Sump Pumps – What are They, and Do You Need One?
People have been dealing with water problems in their home since time began. So, when Karl Niedermeyer came up with idea of the sump pump in 1946, it was an important step in water removal. But just what is a sump pump?
Sump pumps are pumps that work with a waterproofing system to prevent water from entering your home. They typically consist of four major components: a groundwater collection system, a sump basin (also known as a sump tank or sump basin), the pump itself, and an outlet drain. To begin, a 2’-3’ pit is dug in the lowest part of either the basement or crawl space in order to house the sump basin. In crawl spaces, a drainage trenching system is created which directs water from the highest parts of your crawl space to the lowest where the basin is. This is done by digging a series of six-inch-deep trenches (called French drains) and installing three-inch perforated pipes. When water makes its way to the crawl space, it flows into these pipes, which are directed into the sump basin. When the water in the sump basin reaches a given level, a fixed or adjustable float or other switching device triggers the pump to turn on. The pump evacuates the water through a discharge pipe that carries the water away from the house, typically via connection to your underground downspout drain.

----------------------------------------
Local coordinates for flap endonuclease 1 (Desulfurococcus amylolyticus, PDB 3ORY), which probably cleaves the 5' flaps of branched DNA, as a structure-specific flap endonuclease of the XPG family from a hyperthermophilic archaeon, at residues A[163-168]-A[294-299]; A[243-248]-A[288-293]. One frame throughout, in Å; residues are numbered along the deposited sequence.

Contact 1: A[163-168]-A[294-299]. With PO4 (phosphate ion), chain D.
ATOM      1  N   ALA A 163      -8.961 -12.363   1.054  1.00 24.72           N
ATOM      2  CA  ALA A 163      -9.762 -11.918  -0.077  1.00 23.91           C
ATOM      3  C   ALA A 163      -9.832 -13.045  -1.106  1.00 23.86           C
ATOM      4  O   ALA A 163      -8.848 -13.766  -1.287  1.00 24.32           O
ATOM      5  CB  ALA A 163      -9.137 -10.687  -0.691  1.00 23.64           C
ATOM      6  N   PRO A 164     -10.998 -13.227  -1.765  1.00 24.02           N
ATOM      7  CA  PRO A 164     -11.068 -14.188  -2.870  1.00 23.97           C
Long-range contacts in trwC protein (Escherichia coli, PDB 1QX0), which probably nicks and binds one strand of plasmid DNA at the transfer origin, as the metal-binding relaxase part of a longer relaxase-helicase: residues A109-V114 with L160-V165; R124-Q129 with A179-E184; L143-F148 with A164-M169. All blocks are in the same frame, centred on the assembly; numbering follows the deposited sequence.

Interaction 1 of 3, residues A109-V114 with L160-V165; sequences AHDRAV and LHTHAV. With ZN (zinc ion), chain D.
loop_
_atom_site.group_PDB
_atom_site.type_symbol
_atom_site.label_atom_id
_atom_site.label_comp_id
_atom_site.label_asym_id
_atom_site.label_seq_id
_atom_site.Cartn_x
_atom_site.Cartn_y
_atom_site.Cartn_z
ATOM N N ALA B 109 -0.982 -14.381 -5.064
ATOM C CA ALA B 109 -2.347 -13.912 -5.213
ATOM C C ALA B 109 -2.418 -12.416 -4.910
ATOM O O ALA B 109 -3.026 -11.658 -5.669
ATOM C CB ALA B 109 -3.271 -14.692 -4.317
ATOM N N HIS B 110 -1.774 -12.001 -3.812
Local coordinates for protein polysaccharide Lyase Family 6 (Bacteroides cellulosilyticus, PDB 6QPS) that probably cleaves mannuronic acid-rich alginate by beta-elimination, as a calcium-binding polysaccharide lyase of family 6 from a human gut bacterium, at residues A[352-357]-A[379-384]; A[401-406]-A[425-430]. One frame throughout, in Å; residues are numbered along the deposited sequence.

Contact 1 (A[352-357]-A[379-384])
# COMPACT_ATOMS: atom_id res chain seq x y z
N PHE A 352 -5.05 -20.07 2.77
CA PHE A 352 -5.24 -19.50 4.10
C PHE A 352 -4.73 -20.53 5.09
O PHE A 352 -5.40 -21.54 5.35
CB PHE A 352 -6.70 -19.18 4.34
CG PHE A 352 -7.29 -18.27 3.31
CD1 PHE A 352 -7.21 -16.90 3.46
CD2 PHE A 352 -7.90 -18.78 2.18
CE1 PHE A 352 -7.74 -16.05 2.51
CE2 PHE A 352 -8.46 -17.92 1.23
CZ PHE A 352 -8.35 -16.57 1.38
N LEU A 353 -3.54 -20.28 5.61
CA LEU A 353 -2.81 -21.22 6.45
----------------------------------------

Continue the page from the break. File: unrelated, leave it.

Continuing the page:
Do I Need a Sump Pump?
If you have water in your crawl space, the first step should be to determine how the water is getting in. It might be a sloping issue around your house where the landscaping of your property is directing water toward your foundation. This could result in water coming in through open crawl space vents. You could also have a higher water table in your area and water could be coming up from the ground into your crawl space.
Once you’ve determined how water is getting in, you’ll need to decide what to do about it. Many homes in the Portland area have a low point drain installed in their crawl space. A low point drain is just a pipe that is installed in the lowest part of the crawl space and it’s theoretically designed to move water out of the crawl space. But this pipe can become easily clogged with debris, thereby allowing water to build up in your crawl space.
Another issue with these low point drains is that they are actually installed in the wrong place, meaning not the lowest point of your crawl space. In this situation, you can have water in your crawl space, but it won’t be removed until the water level is much higher than you want. We recommend installing a sump pump system to guarantee that excess water is removed completely from the crawl space area. We live in a part of the country that gets a lot of rain. During times of heavy rain, it’s important to have a way to remove this water before it can cause damage.
That’s why a sump system makes a lot of sense. But while sump pumps remove most of the water in your crawl space, they don’t remove all of it. This excess moisture causes several issues. A major concern is it can create mold buildup in the wood joists of your crawl space. These mold spores can find their way into your home. (40% of your home’s air comes from the crawl space.)
Crawl Space Encapsulation
We recommend having the crawl space encapsulated with a vapor barrier to seal out this excess moisture and humidity. This system, combined with a sump pump to lower water content beneath the vapor barrier, is your best bet to eliminating water from your crawl space.
Call Dr. Crawlspace today to schedule a free, no obligation visit. They’ll come out and inspect your crawl space and give you sound advice on what needs to be done.